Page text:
Arceo v. People of the State of California

Filing 35

ORDER signed by District Judge Garland E. Burrell, Jr on 1/11/18 GRANTING IN PART 29 Motion for Reconsideration. (Kaminski, H)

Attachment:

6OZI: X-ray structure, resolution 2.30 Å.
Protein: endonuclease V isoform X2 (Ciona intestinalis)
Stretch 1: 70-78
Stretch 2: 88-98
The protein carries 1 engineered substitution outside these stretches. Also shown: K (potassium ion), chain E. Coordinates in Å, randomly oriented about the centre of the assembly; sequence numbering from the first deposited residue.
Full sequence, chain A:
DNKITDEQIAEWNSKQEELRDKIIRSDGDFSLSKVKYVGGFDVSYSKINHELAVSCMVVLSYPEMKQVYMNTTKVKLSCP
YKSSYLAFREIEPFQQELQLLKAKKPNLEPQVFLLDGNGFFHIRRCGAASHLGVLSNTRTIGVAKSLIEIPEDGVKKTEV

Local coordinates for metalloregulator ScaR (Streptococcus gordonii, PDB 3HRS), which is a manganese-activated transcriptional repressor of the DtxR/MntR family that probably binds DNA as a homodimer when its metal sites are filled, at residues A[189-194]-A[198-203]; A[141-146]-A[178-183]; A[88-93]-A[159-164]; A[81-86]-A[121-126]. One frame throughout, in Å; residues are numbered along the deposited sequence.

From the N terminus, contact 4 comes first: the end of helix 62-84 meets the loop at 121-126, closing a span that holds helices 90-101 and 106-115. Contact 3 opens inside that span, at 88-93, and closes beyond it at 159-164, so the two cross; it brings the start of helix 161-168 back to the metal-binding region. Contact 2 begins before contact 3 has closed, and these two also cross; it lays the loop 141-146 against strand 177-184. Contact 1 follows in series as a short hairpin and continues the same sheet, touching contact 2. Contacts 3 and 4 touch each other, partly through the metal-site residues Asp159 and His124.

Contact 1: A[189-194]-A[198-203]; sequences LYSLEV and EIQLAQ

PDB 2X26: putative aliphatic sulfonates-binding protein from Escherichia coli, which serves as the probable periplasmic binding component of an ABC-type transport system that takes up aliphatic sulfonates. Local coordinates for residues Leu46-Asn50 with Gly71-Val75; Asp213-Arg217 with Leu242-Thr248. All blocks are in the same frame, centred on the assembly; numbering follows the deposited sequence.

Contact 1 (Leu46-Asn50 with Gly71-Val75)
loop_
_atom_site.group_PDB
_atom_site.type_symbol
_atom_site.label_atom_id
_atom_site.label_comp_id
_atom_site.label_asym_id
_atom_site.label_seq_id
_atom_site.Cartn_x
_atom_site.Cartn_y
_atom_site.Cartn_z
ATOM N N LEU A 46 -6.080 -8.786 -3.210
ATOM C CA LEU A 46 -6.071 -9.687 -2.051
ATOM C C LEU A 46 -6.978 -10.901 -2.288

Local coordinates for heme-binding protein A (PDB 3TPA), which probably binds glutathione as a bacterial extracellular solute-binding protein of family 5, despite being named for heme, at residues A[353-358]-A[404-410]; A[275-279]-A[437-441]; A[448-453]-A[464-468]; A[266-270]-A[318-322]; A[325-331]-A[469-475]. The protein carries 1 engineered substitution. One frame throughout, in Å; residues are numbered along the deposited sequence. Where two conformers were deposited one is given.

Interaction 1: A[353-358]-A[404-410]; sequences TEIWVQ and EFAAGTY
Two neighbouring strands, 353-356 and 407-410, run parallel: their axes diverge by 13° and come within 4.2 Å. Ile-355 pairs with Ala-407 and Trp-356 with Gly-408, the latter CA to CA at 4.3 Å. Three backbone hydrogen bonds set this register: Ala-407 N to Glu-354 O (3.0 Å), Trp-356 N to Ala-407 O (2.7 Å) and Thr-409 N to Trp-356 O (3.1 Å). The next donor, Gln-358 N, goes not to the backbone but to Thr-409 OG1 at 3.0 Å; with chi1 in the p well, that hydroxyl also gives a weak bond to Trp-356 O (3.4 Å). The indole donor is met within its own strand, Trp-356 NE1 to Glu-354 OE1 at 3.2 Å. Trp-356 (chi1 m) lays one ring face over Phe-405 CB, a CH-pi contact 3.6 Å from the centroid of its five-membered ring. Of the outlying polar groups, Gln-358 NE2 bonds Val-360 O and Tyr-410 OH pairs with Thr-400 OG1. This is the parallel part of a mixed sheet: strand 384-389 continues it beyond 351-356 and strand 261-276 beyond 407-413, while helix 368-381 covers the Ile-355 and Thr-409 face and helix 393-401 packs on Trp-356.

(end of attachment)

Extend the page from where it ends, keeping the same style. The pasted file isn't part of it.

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1 2 3 4 5 6 7 8 UNITED STATES DISTRICT COURT 9 FOR THE EASTERN DISTRICT OF CALIFORNIA 10 11 ANTHONY ARCEO, 12 No. 2:14-cv-2712 GEB DB P Petitioner, 13 v. 14 AUDREY KING, ORDER Respondent.1 15 16 Petitioner is a civil detainee who is proceeding pro se and in forma pauperis in this 17 18 petition for writ of habeas corpus challenging civil-commitment proceedings under California’s 19 Sexually Violent Predator Act (“SVPA”), which are ongoing. Respondent’s motion to dismiss 20 this action pursuant to Younger v. Harris, 401 U.S. 37 (1971), was granted on February 24, 2017, 21 following the undersigned’s adoption in full of the magistrate judge’s findings and 22 recommendations. Judgment was entered accordingly. Petitioner has now filed a motion for 23 reconsideration pursuant to Federal Rule of Civil Procedure 59(e). 24 I. Legal Standards “[A] motion for reconsideration should not be granted, absent highly unusual 25 26 27 28 1 Audrey King, the Acting Executive Director of Coalinga State Hospital where petitioner is presently housed is substituted as the proper respondent in this action pursuant to Federal Rule of Civil Procedure 25(d). 1 1 circumstances, unless the district court is presented with newly discovered evidence, committed 2 clear error, or if there is an intervening change in the controlling law.” 389 Orange St. Partners v. 3 Arnold, 179 F.3d 656, 665 (9th Cir. 1999). A motion for reconsideration “may not be used to 4 raise arguments or present evidence for the first time when they could reasonably have been 5 raised earlier in the litigation.” Kona Enters., Inc. v. Estate of Bishop, 229 F.3d 877, 890 (9th Cir. 6 2000). 7 “A party seeking reconsideration must show more than a disagreement with the Court’s 8 decision, and recapitulation” of that which was already considered by the Court in rendering its 9 decision. United States. v. Westlands Water Dist., 134 F. Supp. 2d 1111, 1131 (E.D. Cal. 2001). 10 Courts construing Federal Rule of Civil Procedure 59(e), providing for the alteration or 11 amendment of a judgment, have noted that a motion to reconsider is not a vehicle permitting the 12 unsuccessful party to “rehash” arguments previously presented, or to present “contentions which 13 might have been raised prior to the challenged judgment.” Costello v. United States, 765 F. Supp. 14 1003, 1009 (C.D. Cal. 1991); see also F.D.I.C. v. Meyer, 781 F.2d 1260, 1268 (7th Cir. 1986); 15 Keyes v. National R.R. Passenger Corp., 766 F. Supp. 277, 280 (E.D. Pa. 1991). These holdings 16 “reflect[] district courts’ concerns for preserving dwindling resources and promoting judicial 17 efficiency.” Costello, 765 F. Supp. at 1009. 18 Additionally, pursuant to this court’s Local Rules, when filing a motion for 19 reconsideration, a party must show what “new or different facts or circumstances claimed to exist 20 which did not exist or were not shown upon such prior motion, or what other grounds exist for the 21 motion.” Local Rule 230(j). 22 II. Discussion 23 Petitioner moves for reconsideration on the ground that his objections to the findings and 24 recommendations were not considered upon the undersigned’s adoption of the latter. Petitioner’s 25 point is well-taken. By order dated January 25, 2017, petitioner was directed to file his objections 26 to the findings and recommendations on or before February 15, 2017. (ECF No. 25.) While 27 petitioner did file his objections, they were not received by the court until one week after that 28 2 1 deadline, on February 22, 2017, and not entered on the docket until February 23, 2017.2 (ECF No. 2 26.) The magistrate judge’s findings and recommendations were adopted on February 24, 2017, 3 following an apparently unfortunate overlap of dates. Thus, to the extent petitioner asserts that his 4 objections were overlooked, he is correct. That being said, the court has now reviewed 5 petitioner’s objections and concludes that it does not alter the undersigned’s conclusion regarding 6 the propriety of the magistrate judge’s recommendation that the Younger abstention doctrine is 7 appropriate in this case. 8 III. Based on the foregoing, IT IS HEREBY ORDERED that petitioner’s motion for 9 10 Conclusion reconsideration (ECF No. 29) is GRANTED IN PART. 11 12 Dated: January 11, 2018 13 14 15 16 17 18 19 20 21 22 23 24 25 26 27 28 2 Pursuant to the prison mail box rule, which also applies to civil detainees, see Jones v. Blanas, 393 F.3d 918, 926 (9th Cir. 2004), petitioner’s objections are deemed timely filed because they were deposited to the Coalinga State Hospital mail room on February 15, 2017. See ECF No. 26 at 41. 3

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